"No Thanks, I've Already Got One"
- Speaker: Clive Brown
- Video: https://www.youtube.com/watch?v=nizGyutn6v4
The purpose of this presentation is to give what you might call a mezzanine update (by which I mean sort of in-between update). There are a number of things we've been working on over the past few months — some of them are on-track and some are a little bit behind — and we have our major conference coming up later in the year, so timing-wise we wanted to give a very important intermediate update, and I'll be making a couple of quite significant announcements during this talk.
We're going to talk about some chemistry improvements that we're rolling out (imminently), and about some software releases, and I'm going to give very importantly a status update on PromethION. Obviously, you know that people have been waiting for and ordering that device for about 6 months now, so I think it's time to provide a detailed update for those people.
What I'm going to talk about today: our existing customers have had a lot of prior visibility of this via our support portal. If you're a Nanopore customer you get an account on our portal, and you can go on there and look at our latest stuff, and look at updates, and talk to me, so most of what I'm talking about today has been discussed in prospect on our portal.
We also have a thing called the developer license, I think there's about 20 people on it at the moment, and there's a special subgroup of people who have that license, and those people have more visibility of what I'm about to talk about. We've been discussing what I'm presenting today for about 6 months or so.
So first of all let's just recap what Nanopore sequencing is: again I'm pitching this talk at existing customers, people on the PromethION waiting list, and people thinking about becoming customers.
Nanopore sequencing is an old idea, going back at least 20 years (I'm not sure what the exact date is) and there's been an awful lot of background academic work on it over the past 20 years or so. Obviously, Nanopore has done a huge amount of work making it a viable commercial product over the last 8 years or so, and since we launched MinION about a year ago (perhaps a bit longer) there have been 40 papers.
The version of nanopore sequencing that we've embodied in our product for now is called strand sequencing, and what that means is, an intact, single strand of DNA is passed through a nanopore, that's in some sort of insulating membrane, and then we can sense current generated by an applied potential, across that pore as the DNA moves through the pore.
This is an old notebook sketch from professor [David] Deamer that shows the outline of the idea - he's one of the original founding inventors of strand sequencing - on quite an old patent. The basic idea is we see deflections in current as bases transit the pore, and that's because the DNA provides a differential block on the current flow of ions induced by the applied potential.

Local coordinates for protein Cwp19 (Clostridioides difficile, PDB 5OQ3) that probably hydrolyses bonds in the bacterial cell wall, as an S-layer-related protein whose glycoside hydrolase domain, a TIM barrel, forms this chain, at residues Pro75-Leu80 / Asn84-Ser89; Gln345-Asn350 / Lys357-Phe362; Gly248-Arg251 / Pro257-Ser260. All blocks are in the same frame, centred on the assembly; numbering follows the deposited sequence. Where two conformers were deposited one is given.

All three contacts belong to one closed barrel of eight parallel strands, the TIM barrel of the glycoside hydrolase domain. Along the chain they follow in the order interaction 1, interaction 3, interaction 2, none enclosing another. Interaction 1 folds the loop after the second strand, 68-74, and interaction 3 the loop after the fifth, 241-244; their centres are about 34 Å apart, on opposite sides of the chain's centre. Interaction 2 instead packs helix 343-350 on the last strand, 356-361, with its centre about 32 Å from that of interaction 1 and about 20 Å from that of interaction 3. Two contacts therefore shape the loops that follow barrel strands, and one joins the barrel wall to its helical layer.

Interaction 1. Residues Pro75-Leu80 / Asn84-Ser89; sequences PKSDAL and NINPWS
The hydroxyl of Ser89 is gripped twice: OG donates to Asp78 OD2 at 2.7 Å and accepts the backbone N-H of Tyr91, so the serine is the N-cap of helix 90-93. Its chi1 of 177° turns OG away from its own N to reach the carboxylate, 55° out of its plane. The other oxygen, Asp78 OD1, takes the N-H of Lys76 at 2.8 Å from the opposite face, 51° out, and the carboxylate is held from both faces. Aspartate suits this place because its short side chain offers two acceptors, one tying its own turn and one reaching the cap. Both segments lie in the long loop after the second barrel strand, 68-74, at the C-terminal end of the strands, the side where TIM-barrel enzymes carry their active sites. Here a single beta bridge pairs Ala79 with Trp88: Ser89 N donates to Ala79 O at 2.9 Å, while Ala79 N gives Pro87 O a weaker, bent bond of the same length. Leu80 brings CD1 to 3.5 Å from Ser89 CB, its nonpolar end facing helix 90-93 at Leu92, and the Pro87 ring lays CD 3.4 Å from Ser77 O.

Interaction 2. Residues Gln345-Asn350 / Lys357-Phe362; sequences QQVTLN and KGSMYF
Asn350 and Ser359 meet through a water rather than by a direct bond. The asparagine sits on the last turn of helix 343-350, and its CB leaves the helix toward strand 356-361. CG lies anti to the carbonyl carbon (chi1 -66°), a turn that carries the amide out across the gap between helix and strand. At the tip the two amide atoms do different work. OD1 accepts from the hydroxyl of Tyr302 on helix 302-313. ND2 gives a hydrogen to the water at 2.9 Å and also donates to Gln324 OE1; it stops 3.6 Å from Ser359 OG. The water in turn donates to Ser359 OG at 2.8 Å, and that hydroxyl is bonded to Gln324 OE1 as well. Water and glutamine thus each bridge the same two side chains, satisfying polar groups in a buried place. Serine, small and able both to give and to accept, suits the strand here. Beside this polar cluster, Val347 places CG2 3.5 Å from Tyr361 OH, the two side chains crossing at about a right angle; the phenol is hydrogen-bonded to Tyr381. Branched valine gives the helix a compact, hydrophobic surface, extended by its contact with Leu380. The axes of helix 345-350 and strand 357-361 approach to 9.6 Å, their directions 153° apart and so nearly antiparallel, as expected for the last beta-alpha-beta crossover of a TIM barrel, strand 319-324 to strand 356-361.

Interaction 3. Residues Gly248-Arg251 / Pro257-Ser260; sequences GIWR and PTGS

And so we get a time series at the bottom here, and those deflections should reflect the compositions of the DNA. In reality it's a little bit more complicated, but in essence it's correct.
So in more detail, this is what we're looking at: a nanopore sequencer is a parallel array of this basic componentry. There is a membrane (which is an insulating membrane), and on each side of the membrane there is an aqueous solution of salt of some sort. But now the pore itself: now there's lots of pores that work, and we give them version numbers. So you're familiar with the jargon, we talk about R7, R8, R9, R10 - the R refers to a pore version. DNA naturally will transit the pore at a million bases per second, so we use a heavily engineered enzyme system that we've developed, that's pre-bound onto the DNA, so that forms a transient complex with the top of the pore, and brakes the DNA — it's a ratcheting brake — allowing us to measure at a much more sensible speed, like 200 bases per second.
The jargon versions we use for enzymes is E, and I think E7 is the latest version. We have different membranes, different membranes have different noise characteristics (M9 and M10 for example), it's another component which we can upgrade, on which we've done a lot of work. There are several components inside a strand nanopore sequencing system, but they're all subject to continuous upgrades, that's something we've been doing for a couple of years.
I think the first pore we went out with (not shown here) was R6, and I think within 2 or 3 months of that we transitioned into R7.
When we array those out (an array means a 2D collection of them) we have a bunch of single pores, in membranes, on a sensing system, and they work in parallel, and importantly they're not synchronised, they just operate at their own speed, they grab the DNA from solution, and each pore generates its own signal.
Underneath each pore, we have sensing circuits, very good signal-to-noise on them, very quick sensors, and those sensing circuits are inside this little grey square here, which is called an ASIC, which is another key component that we co-developed at Nanopore. Many people thought this was impossible, but there it is (ASIC is application-specific integrated circuit). So on the existing MinION that goes out there are 512 circuits, but they're looking at over 2000 nanopores, and that's because we have a switch in between the pores and circuits that lets us pick the best channel at runtime.
So, a single nanopore per well — you can have hundreds or [I'll talk later about] you can have [[hundreds of?]] thousands of channels, a channel is a pore and a circuit, and you can sense many analytes per pore per channel.
Importantly, a key differentiator of this system is that we sample molecules from solutions on a real time basis. Typically the sample is not attached to the system or flow cell, it's a sampling device from solution, which is important.